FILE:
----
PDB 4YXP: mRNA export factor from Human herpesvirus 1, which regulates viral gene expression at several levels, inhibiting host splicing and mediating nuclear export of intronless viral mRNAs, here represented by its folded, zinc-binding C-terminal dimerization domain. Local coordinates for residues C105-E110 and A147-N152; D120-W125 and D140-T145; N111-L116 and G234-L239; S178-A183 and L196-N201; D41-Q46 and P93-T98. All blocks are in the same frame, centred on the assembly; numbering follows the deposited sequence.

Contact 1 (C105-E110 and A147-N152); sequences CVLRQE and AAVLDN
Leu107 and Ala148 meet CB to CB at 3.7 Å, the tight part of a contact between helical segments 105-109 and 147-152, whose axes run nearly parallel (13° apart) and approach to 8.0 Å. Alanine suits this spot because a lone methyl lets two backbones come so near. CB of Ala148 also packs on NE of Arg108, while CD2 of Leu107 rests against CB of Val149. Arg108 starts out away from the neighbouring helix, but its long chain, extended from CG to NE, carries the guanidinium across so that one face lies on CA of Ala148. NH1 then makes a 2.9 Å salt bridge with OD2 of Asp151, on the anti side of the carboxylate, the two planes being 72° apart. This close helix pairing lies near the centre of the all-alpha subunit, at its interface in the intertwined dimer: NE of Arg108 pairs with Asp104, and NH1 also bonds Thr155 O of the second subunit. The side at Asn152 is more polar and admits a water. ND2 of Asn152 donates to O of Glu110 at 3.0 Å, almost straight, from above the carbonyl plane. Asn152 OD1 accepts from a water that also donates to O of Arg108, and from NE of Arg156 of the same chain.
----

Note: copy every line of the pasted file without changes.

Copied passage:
PDB 4YXP: mRNA export factor from Human herpesvirus 1, which regulates viral gene expression at several levels, inhibiting host splicing and mediating nuclear export of intronless viral mRNAs, here represented by its folded, zinc-binding C-terminal dimerization domain. Local coordinates for residues C105-E110 and A147-N152; D120-W125 and D140-T145; N111-L116 and G234-L239; S178-A183 and L196-N201; D41-Q46 and P93-T98. All blocks are in the same frame, centred on the assembly; numbering follows the deposited sequence.

Contact 1 (C105-E110 and A147-N152); sequences CVLRQE and AAVLDN
Leu107 and Ala148 meet CB to CB at 3.7 Å, the tight part of a contact between helical segments 105-109 and 147-152, whose axes run nearly parallel (13° apart) and approach to 8.0 Å. Alanine suits this spot because a lone methyl lets two backbones come so near. CB of Ala148 also packs on NE of Arg108, while CD2 of Leu107 rests against CB of Val149. Arg108 starts out away from the neighbouring helix, but its long chain, extended from CG to NE, carries the guanidinium across so that one face lies on CA of Ala148. NH1 then makes a 2.9 Å salt bridge with OD2 of Asp151, on the anti side of the carboxylate, the two planes being 72° apart. This close helix pairing lies near the centre of the all-alpha subunit, at its interface in the intertwined dimer: NE of Arg108 pairs with Asp104, and NH1 also bonds Thr155 O of the second subunit. The side at Asn152 is more polar and admits a water. ND2 of Asn152 donates to O of Glu110 at 3.0 Å, almost straight, from above the carbonyl plane. Asn152 OD1 accepts from a water that also donates to O of Arg108, and from NE of Arg156 of the same chain.